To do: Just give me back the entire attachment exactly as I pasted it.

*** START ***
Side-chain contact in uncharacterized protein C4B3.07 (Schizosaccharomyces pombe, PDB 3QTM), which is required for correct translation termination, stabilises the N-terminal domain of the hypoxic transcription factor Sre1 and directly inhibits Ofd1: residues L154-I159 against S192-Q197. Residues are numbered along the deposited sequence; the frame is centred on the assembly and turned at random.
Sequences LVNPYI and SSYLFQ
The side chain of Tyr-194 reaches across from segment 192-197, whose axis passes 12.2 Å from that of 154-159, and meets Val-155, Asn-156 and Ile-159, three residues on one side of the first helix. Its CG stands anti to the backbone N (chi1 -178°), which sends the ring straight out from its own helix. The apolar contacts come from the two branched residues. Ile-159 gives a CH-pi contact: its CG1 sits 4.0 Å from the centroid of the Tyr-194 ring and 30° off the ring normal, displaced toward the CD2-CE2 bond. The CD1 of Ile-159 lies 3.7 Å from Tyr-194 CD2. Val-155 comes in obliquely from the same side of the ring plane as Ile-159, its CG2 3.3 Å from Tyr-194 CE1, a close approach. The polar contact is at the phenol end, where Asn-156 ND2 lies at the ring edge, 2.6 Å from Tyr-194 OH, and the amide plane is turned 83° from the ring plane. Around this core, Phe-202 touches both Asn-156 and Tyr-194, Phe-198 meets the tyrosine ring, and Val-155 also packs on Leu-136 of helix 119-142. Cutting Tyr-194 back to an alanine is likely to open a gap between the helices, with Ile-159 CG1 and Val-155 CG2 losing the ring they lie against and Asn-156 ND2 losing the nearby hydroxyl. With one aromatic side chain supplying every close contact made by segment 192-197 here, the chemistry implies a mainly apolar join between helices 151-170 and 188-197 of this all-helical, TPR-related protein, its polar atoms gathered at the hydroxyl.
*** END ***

Side-chain contact in uncharacterized protein C4B3.07 (Schizosaccharomyces pombe, PDB 3QTM), which is required for correct translation termination, stabilises the N-terminal domain of the hypoxic transcription factor Sre1 and directly inhibits Ofd1: residues L154-I159 against S192-Q197. Residues are numbered along the deposited sequence; the frame is centred on the assembly and turned at random.
Sequences LVNPYI and SSYLFQ
The side chain of Tyr-194 reaches across from segment 192-197, whose axis passes 12.2 Å from that of 154-159, and meets Val-155, Asn-156 and Ile-159, three residues on one side of the first helix. Its CG stands anti to the backbone N (chi1 -178°), which sends the ring straight out from its own helix. The apolar contacts come from the two branched residues. Ile-159 gives a CH-pi contact: its CG1 sits 4.0 Å from the centroid of the Tyr-194 ring and 30° off the ring normal, displaced toward the CD2-CE2 bond. The CD1 of Ile-159 lies 3.7 Å from Tyr-194 CD2. Val-155 comes in obliquely from the same side of the ring plane as Ile-159, its CG2 3.3 Å from Tyr-194 CE1, a close approach. The polar contact is at the phenol end, where Asn-156 ND2 lies at the ring edge, 2.6 Å from Tyr-194 OH, and the amide plane is turned 83° from the ring plane. Around this core, Phe-202 touches both Asn-156 and Tyr-194, Phe-198 meets the tyrosine ring, and Val-155 also packs on Leu-136 of helix 119-142. Cutting Tyr-194 back to an alanine is likely to open a gap between the helices, with Ile-159 CG1 and Val-155 CG2 losing the ring they lie against and Asn-156 ND2 losing the nearby hydroxyl. With one aromatic side chain supplying every close contact made by segment 192-197 here, the chemistry implies a mainly apolar join between helices 151-170 and 188-197 of this all-helical, TPR-related protein, its polar atoms gathered at the hydroxyl.